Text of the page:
TOKYO, Feb. 4 (Kyodo) — The Environment Ministry has asked the industry ministry to have Tokyo Electric Power Co. postpone its plan to hold a tender to choose suppliers of electricity generated by coal-fired thermal plants, sources close to the matter said Monday.

The Environment Ministry is apparently concerned about the effects on global warming as coal-fired thermal power is said to produce more carbon dioxide than other forms of thermal power generation, but the Economy, Trade and Industry Ministry plans to reject the request, the sources said.

The industry ministry, which oversees the power industry, believes there is an urgent need to increase thermal power generation as 48 of the 50 surviving commercial nuclear reactors in Japan remain offline due to safety concerns, and TEPCO is poised to go ahead with implementing the bidding from mid-February as planned, they said.

The difference in views between the government ministries, based on whether to place emphasis on measures to combat climate change or on stable power supply, has come to light while the government of Prime Minister Shinzo Abe has yet to form its energy policy.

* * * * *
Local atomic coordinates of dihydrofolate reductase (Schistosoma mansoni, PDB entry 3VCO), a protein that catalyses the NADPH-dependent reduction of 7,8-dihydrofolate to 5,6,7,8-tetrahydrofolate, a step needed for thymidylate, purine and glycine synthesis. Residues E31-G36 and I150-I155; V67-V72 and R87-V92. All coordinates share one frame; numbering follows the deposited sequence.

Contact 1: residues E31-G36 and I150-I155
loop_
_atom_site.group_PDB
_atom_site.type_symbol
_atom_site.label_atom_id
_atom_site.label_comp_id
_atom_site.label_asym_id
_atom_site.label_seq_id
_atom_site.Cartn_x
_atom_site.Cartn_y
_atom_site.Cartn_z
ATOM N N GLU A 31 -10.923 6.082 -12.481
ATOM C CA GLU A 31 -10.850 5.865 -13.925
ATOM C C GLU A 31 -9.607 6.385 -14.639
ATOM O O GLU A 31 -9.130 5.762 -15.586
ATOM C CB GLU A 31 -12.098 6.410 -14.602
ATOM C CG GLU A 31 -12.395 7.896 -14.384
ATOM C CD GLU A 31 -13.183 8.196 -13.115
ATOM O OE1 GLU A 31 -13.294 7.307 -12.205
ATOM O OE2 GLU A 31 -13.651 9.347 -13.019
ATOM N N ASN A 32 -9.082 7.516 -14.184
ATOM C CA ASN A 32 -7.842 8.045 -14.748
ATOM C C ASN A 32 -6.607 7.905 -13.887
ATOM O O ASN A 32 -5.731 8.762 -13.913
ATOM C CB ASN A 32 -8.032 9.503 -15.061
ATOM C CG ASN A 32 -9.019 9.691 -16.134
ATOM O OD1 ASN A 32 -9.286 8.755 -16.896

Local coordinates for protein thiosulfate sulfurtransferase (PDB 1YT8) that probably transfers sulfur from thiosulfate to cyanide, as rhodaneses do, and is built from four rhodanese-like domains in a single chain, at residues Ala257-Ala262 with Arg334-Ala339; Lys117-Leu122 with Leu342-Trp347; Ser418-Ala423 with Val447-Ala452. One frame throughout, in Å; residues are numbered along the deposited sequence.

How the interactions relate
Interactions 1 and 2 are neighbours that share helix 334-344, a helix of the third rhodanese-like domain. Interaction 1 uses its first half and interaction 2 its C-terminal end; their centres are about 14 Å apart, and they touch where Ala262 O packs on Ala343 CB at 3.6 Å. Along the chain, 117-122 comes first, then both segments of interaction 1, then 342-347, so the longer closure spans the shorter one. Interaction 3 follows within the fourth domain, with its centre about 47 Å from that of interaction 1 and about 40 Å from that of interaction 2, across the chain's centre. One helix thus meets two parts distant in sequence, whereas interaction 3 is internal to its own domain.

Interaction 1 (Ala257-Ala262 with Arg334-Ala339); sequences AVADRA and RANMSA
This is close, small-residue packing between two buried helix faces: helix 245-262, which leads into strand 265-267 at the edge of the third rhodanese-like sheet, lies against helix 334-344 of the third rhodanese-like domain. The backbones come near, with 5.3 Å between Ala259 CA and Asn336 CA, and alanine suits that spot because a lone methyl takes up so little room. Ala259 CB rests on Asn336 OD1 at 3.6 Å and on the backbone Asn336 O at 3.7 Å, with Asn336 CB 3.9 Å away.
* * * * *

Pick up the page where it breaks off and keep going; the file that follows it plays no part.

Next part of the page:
TEPCO earlier said it plans to hold a tender to select companies that will newly build coal-fired thermal power plants that can produce 2.6 million kilowatts of power -- equivalent to two large nuclear reactors -- to ensure stable supply in the future.

To cut down on investment costs, the utility will solicit firms to build and operate the new thermal plants using coal, which is relatively cheap and can be easily procured, while it will purchase the electricity generated.

TEPCO will close the tender in May and announce the results by the end of July, aiming for the start of power supply sometime between 2019 and 2021. About 100 companies took part in the utility's briefing session on the matter held last November.

The move is aimed at bringing about lower electricity rates by holding down the utility's capital investment to make up for lost nuclear power capacity following the March 2011 disaster at its Fukushima Daiichi nuclear power plant.

According to the sources, the Environment Ministry presented a written request to the industry ministry in mid-January, asking it to handle the matter carefully, and also made verbal requests for TEPCO's tender to be postponed.

In late January, the industry ministry sent a written response indicating a negative stance toward postponing the bidding, they said.

While the Environment Ministry does not have the authority to cancel the bidding, it can comment on the environmental impact assessments that operators submit to the industry ministry when they plan to build electricity generation plants.

There has been a case in which a plan to build a coal-fired thermal plant was canceled due to opposition from the Environment Ministry.

An official of the industry ministry said postponing the tender "would have a big impact as other electric utilities are also facing the need to secure new electricity capacity while nuclear reactors remain offline."